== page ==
Run time (ms) depending on the number of extensions and the number of records

I believe, there are two explanations of this effect possible, and likely, each played its role. First, selecting a smaller recordset takes much less time, and this short test cycle is much more susceptible to fluctuations caused by random system processes. Since all tests were executed on a virtual server, these processes could run on another VM sharing resources with mine.

The slice on the number of extensions illustrates this kind of inconsistency when the time nearly doubles as the recordset is increased from 700 000 records to 800 000, and then drops again.

Run time (ms) depending on the number of records for 0, 5, and 10 extensions.

Another reason of this weird behaviour could be reflected in this chart showing the run time for the different number of extensions on a 1 000 000 recordset.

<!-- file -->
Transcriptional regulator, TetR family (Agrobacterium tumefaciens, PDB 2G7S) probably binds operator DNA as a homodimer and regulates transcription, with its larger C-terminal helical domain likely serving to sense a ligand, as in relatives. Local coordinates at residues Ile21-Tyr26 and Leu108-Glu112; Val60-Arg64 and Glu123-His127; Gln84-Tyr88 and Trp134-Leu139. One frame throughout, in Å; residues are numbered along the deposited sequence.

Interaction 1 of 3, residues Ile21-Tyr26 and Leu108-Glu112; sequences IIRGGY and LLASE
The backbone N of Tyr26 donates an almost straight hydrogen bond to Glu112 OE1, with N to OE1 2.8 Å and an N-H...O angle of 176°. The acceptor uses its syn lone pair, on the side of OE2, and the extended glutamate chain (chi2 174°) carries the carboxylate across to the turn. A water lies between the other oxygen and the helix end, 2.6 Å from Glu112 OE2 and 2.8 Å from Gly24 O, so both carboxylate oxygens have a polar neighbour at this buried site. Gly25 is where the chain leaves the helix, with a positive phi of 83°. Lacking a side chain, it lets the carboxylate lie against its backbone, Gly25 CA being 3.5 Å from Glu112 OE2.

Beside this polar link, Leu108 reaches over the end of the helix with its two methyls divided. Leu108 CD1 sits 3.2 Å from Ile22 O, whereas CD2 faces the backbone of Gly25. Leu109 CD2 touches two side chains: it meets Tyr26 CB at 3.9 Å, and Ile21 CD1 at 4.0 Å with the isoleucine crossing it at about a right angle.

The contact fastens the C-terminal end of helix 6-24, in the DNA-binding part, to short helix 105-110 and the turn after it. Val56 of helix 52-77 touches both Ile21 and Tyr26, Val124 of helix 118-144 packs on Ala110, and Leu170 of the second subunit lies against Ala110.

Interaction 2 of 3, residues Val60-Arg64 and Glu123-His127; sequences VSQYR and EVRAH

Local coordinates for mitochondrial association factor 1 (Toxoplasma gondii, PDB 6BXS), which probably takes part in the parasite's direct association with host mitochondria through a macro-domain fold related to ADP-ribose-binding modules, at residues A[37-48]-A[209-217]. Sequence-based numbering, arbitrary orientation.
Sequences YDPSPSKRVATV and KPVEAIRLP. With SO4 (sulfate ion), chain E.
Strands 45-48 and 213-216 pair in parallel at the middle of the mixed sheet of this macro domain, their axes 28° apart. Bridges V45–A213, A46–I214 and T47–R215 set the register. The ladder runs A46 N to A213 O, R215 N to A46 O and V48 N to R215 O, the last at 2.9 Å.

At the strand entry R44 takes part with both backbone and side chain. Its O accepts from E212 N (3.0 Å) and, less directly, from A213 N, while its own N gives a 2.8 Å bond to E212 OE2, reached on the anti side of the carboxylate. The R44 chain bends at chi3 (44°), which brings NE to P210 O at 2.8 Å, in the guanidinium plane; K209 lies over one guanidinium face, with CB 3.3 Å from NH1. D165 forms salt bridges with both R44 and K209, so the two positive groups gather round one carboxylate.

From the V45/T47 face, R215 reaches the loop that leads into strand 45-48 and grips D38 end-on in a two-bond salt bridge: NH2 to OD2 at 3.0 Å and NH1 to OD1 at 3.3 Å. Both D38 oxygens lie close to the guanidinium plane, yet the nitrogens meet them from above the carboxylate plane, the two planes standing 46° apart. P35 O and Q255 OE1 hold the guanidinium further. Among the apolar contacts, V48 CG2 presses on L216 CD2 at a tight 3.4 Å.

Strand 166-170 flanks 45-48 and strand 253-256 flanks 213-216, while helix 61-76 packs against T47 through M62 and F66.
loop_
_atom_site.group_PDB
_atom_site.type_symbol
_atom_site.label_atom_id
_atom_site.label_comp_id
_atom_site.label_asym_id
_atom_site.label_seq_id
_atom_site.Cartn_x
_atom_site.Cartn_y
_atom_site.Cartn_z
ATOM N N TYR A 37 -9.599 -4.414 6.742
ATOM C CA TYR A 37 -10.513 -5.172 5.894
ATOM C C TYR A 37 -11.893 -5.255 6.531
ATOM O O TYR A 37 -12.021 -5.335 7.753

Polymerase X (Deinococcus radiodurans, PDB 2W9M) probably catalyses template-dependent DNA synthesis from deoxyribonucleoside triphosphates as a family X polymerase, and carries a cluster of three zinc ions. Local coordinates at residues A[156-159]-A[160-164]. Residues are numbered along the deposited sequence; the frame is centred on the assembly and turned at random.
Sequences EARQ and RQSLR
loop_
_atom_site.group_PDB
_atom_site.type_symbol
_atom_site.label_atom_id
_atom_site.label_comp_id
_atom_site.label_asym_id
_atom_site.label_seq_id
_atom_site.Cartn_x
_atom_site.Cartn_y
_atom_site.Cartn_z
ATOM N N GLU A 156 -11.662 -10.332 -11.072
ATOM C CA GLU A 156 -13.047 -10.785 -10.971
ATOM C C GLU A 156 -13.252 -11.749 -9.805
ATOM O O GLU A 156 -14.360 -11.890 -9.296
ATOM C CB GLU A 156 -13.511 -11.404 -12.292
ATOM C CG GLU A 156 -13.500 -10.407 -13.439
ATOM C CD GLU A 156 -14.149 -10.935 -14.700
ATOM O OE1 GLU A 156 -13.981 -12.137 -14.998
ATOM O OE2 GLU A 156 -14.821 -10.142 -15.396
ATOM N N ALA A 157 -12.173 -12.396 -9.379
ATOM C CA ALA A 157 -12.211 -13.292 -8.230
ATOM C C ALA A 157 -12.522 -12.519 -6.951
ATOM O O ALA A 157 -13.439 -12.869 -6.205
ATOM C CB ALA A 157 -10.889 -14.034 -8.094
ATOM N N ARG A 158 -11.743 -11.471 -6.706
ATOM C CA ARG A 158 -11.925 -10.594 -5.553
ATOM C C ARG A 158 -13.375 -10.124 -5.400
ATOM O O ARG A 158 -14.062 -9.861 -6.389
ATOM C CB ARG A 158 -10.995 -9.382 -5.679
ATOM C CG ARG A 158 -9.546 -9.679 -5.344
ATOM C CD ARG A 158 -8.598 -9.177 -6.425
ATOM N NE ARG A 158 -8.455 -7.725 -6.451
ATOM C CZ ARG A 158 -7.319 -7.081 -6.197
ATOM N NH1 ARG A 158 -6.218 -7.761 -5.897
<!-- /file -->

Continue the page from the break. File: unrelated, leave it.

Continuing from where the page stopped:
Run time (ms) depending on the number of extensions for 1 000 000 records

Unlike the previous chart, where a new portion of data is added to the existing dataset, each point in this picture is a completely new dataset, regenerated anew. Due to the random nature of the test dataset, the number of records satisfying the filtering criteria may differ between the runs. It's never dramatically different and cannot explain the wild veering of the chart, but it could add a few percentage points to the deviations of the timing.

To conclude, table extensions do not have an immediate dramatic impact on the application performance, but rather tend to increase the query running time linearly with each new extension added. In my tests, each extension added around 10% to the execution time of FindSet and iterating over the obtained recordset. This number, 10%, is approximately the ratio of the record size of my test extension to the base table being extension (Detailed Cust. Ledger Entry). I doubt that this ratio can be used as a rule of thumbs, but an interesting observation, nonetheless.

The most important conclusion. As I wrote in the beginning of the post, in the latest release plan for the Business Central 23, Microsoft announced changes in the extension data structure that should increase extension performance. While, the nature of the changes is not yet publicly known, the numbers obtained above will not be applicable in BC 23. But this can be a good benchmark for a new test when the next release is out. If the tests will be relevant at all. We'll see in a few months.